A number of weight-loss scams have hired naturally thin models to portray the “after” results of their diets, but usually companies would like you to think that the “before” and “after” pictures are of the same person. The Kimkins diet notoriously fabricated not only before and after images, but testimonials as well.
The Estonian weight-loss clinic VIP Medicum isn’t concerned with authenticity in their recent campaign. They’ve hired two different women, one slim and one plump, to pose as the “before” and “after” examples of their weight-loss program. The two women are sent out to give away VIP Medicum pamphlets at events. The concept was created by ambient ad specialists at van der Buzz.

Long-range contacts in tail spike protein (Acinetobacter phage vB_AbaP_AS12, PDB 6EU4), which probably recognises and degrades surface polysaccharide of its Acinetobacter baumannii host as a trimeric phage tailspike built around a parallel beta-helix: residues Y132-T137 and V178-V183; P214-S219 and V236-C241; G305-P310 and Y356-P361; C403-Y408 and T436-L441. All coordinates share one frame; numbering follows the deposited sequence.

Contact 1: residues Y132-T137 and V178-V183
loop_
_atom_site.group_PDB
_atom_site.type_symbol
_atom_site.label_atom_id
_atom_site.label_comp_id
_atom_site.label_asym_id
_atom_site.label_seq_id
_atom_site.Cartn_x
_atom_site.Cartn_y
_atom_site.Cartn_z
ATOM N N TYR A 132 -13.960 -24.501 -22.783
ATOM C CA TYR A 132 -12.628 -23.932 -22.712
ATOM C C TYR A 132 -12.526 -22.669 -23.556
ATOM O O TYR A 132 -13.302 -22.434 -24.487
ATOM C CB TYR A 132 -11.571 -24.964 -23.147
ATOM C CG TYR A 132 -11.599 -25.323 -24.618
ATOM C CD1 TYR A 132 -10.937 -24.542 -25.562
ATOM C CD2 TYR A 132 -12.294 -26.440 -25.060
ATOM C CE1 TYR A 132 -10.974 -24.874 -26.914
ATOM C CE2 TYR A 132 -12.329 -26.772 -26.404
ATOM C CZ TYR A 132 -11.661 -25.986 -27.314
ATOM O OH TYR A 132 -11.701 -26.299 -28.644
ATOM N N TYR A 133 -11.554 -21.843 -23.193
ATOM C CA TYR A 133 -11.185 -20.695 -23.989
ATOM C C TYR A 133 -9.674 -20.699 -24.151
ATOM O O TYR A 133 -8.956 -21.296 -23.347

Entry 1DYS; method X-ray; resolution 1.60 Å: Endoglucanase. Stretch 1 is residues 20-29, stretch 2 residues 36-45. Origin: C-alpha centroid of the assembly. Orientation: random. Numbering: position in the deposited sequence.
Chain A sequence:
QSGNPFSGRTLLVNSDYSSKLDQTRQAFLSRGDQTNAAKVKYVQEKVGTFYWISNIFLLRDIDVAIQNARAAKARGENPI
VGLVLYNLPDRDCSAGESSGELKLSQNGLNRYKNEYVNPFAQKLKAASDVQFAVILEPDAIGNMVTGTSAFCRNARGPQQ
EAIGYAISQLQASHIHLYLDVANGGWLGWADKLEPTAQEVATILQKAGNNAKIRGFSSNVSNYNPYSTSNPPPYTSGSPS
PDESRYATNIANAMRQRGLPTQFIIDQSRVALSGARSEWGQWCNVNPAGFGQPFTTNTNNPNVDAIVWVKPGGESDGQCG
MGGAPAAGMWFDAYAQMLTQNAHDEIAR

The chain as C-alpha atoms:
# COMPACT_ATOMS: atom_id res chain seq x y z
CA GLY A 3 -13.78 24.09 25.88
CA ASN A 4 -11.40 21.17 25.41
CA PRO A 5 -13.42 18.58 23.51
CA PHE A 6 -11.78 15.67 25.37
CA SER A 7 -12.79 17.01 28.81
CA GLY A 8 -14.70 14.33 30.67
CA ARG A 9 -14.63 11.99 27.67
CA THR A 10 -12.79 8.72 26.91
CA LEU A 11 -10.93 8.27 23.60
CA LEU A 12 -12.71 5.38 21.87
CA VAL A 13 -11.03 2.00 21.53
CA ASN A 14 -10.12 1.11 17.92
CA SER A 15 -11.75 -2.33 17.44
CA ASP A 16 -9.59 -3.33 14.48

While the models are obviously an illustration rather than a literal demonstration, there’s been a public outcry on behalf of the “Before” model. Many argue that this is an offensive abuse of a plus-size model.
Tells us what you think: is this campaign a clever twist on a diet ad cliché or an offensive use of women’s bodies?